• Agents are the doorway in. With a handful of notable exceptions, most book publishing companies no longer accept submissions “over the transom”—a.k.a., direct from the authors. When you’re getting scores of manuscripts and proposals every week, it’s both a legal risk and a time suck to be the first line of defense on submissions. Agents provide a filter, getting to know all the acquiring editors and sending them only the submissions they are likely to connect with. So in short, these days ya gotta have an agent.
  • Connections, connections, connections. The easiest path to finding that agent—and sometimes the publisher too—is through a personal connection. You’re probably just a few degrees of separation from someone who has a literary agent or has published a book—ask around and see who you know who knows someone. Then take that person out to lunch and pick their brain, pitch your idea, and ask for an introduction.
  • Don’t quit your day job. After reviewing hundreds of royalty reports over the years, I can attest that—unless you’re a hardworking ghostwriter—making a living from writing books is exceedingly rare. Even for those authors who’ve gotten published numerous times! If you want to live the dream and quit your job to write books, make sure you have another stream of income available to you for the first few years at least.
  • Persistence pays. Many published authors have sent 25, 50 or even 100 query letters to agents before finally getting representation. While lightning sometimes strikes early, be prepared for a long haul.
  • They’re dying to love you. Agents and book editors want to fall in love with your book. I’m serious. Bringing in great submissions and getting them published is the lifeblood of our careers! You send us something great, we’re going to jump right on it. (Now “great” is, of course, a subjective term. See next point.)
  • Show them the money. To an agent or editor, the definition of “great” necessarily includes “going to make lots and lots of money.” Love it or not, an agent or editor won’t take your book on unless they think it’s going to sell. Your #1 job when pitching nonfiction to these folks is to explain the need in the marketplace for a book just like yours. If you’re writing fiction, your #1 job is to give them a 3-sentence pitch that makes the hair on the back of their neck stand on end. (That kind of somatic response comes with a cha-ching! in the world of books.)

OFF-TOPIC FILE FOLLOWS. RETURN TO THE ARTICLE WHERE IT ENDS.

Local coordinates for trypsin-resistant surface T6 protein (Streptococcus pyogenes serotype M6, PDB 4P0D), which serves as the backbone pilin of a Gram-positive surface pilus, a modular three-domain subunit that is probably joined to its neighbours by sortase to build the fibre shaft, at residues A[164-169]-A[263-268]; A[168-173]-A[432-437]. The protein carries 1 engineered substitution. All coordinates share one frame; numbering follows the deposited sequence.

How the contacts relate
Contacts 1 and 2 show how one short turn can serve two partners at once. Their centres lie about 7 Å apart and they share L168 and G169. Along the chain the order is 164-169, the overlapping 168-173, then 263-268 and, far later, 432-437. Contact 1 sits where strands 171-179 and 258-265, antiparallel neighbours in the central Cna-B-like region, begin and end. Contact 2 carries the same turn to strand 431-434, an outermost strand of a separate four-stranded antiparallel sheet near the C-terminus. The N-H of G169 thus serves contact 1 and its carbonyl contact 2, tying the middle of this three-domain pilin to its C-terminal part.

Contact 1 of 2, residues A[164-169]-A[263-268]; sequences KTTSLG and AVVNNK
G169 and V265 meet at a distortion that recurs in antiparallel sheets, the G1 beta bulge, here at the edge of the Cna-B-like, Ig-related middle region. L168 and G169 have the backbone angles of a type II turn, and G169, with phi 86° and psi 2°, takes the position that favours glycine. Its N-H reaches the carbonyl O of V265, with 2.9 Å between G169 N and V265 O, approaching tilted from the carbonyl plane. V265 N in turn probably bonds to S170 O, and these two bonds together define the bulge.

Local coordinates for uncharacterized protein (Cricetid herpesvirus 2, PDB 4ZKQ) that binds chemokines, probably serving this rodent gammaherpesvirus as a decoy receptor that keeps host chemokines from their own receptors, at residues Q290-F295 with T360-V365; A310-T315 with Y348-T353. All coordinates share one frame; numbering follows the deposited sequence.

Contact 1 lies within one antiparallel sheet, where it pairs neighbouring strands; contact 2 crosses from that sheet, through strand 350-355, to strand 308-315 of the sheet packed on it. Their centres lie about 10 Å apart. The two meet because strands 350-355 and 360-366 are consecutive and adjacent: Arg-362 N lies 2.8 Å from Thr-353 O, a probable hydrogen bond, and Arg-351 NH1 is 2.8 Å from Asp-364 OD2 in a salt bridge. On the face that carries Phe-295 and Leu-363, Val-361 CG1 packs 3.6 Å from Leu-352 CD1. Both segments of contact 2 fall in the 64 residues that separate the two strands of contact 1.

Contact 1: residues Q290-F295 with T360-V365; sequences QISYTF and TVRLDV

• Always put your best foot forward. Most of the time, you have one chance with agent—and then with a publisher. I’ve heard many would-be authors over the years decide to “get some reverb” on their idea by sending out a query letter or shooting their prime contact an email when their idea is half-baked. Doing so is like putting coins in a slot machine before you turn it on—it’s a wasted opportunity. Start by crafting a rocking proposal with amazing sample chapter(s) and/or writing a fantastic novel before putting your baby there in the world. You’ve got one shot! Use it wisely.
  • Dreams do come true. Books get published every single day. While on paper the statistics can be dismal, we live in a magical universe. A kn literary client just had her book snapped up by her dream publisher, before we’d even finished the proposal! It could happen for you, too. Just keep going, and don’t forget to enjoy the journey—it’s all any of us really have anyway.

I’m dying to know where your breadcrumb book trail is leading you today! Come on over and chat with me on Facebook. And don’t forget to register for our free Q+A call, where I can answer your questions in person! You can do that right here.

xxKelly

 


Kelly Notaras is a writer, book editor, NLPMarin Master-certified coach and the founder of kn literary arts. She offers one-on-one book consultations by appointment; fill out our questionnaire to get started.